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Rarest Items In The World – Dale’s Daily Data

Examples of the signature of William Shakespeare (Getty Images)

Did you ever wonder what some of the rarest items in the world might be?  Start with a signature.  Not just any signature, but what some consider one of the greater writers in history.  William Shakespeare may have done a lot of writing, but signing his signature apparently is not one of the things he did very often.  There are only six of them in existence and each of them is reportedly worth around $3-million.

Among the rarest books in the world – the Gutenberg Bible.  It was the first book ever printed in 1456.  Several hundred copies were originally printed, but finding a complete edition would cost between $25-$35-million.

It was only 12-cents on the newstand when it came out in 1963, but a near perfect copy of Amazing Spiderman comic book #1 is worth somewhere around $40-thousand.

The rarest baseball card is a “near mint” condition 1909 Honus Wagner card.  It sold for $2.3-million in February, 2007.  That same card was sold seven months later to a private collector for $2.8-million.  It’s been called the “Mona Lisa” of baseball cards.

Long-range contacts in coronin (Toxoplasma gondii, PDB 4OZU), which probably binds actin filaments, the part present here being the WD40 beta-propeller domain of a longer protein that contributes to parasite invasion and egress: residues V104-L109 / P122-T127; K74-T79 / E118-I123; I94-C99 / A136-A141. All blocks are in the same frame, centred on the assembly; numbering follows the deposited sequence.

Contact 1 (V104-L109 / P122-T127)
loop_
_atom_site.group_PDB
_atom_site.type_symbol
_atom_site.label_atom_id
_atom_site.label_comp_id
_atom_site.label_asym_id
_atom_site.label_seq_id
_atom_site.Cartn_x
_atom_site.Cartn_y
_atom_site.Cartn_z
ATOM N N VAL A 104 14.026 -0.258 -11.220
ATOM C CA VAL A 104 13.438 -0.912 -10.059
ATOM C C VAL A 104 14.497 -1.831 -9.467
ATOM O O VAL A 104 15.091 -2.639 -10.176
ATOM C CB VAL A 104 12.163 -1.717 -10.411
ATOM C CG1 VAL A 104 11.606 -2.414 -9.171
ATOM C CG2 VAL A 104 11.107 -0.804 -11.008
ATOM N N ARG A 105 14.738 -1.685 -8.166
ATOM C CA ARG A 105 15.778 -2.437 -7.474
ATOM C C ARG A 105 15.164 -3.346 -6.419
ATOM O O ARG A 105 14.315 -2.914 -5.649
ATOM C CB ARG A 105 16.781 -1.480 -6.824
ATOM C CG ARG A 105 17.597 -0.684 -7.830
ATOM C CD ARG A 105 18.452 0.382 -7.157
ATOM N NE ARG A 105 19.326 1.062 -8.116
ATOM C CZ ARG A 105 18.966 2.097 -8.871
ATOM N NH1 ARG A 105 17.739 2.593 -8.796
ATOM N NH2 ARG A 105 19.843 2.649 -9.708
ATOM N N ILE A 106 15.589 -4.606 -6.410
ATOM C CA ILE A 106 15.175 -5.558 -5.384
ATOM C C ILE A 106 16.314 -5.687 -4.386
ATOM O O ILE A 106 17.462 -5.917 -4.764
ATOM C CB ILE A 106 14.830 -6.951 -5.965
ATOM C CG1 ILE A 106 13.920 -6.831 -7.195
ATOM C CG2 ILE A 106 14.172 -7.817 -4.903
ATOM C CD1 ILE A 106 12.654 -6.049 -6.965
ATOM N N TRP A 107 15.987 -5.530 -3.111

The rarest coin in the world is likely an American $20.00 coin.  It’s known as a St. Gaudens Double Eagle – made of real gold, but this one was mistakenly printed with two eagles on it.  During the Depression all of the St. Gaudens $20.00 coins were recalled and melted down.  The Double Eagle is the only one known in existence owned by a private collector.  It was sold in 2002 for more than $7.5-million.

The rarest gem in the world?  A diamond?  Ruby?  No it’s something called painite.  It’s an orange or reddish brown gem first found in Burma in the 1950’s.  Up until just a few years ago there were only two of them known to exist in the world, but when the source of painite was discovered they became a little more common.  Still there are only a few hundred of them in existence.

The rarest stamp in the world is the Treskilling yellow stamp from Sweden.  The Treskilling stamp in 1858 was printed in blue.  3 of them were printed in yellow by mistake and were put into circulation anyway.  It has a current value of $2.3-million.

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